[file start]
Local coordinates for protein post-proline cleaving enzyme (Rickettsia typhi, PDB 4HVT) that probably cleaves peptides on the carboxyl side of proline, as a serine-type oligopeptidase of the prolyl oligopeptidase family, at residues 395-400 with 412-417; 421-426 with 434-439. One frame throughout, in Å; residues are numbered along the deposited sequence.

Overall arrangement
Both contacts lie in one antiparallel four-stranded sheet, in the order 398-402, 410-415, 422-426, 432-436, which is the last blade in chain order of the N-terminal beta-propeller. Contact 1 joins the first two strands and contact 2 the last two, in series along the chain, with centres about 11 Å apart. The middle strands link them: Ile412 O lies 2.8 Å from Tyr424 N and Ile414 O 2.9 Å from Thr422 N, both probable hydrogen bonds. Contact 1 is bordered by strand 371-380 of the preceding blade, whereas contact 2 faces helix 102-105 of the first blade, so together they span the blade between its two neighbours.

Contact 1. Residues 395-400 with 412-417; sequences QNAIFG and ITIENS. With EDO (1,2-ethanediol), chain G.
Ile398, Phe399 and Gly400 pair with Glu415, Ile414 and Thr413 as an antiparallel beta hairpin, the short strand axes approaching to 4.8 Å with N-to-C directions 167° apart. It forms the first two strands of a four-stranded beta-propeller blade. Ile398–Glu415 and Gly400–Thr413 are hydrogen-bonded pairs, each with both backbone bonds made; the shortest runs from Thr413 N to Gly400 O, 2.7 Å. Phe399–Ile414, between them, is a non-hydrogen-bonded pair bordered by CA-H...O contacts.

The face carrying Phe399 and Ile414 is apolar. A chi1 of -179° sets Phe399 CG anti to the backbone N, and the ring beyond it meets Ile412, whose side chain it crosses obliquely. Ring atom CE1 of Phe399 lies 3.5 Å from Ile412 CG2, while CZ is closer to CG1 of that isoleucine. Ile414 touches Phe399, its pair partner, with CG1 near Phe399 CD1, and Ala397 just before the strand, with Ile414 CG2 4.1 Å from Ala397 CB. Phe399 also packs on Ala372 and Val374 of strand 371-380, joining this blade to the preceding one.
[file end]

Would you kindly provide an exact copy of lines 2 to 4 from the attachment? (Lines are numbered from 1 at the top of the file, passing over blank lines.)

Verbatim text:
Overall arrangement
Both contacts lie in one antiparallel four-stranded sheet, in the order 398-402, 410-415, 422-426, 432-436, which is the last blade in chain order of the N-terminal beta-propeller. Contact 1 joins the first two strands and contact 2 the last two, in series along the chain, with centres about 11 Å apart. The middle strands link them: Ile412 O lies 2.8 Å from Tyr424 N and Ile414 O 2.9 Å from Thr422 N, both probable hydrogen bonds. Contact 1 is bordered by strand 371-380 of the preceding blade, whereas contact 2 faces helix 102-105 of the first blade, so together they span the blade between its two neighbours.

Contact 1. Residues 395-400 with 412-417; sequences QNAIFG and ITIENS. With EDO (1,2-ethanediol), chain G.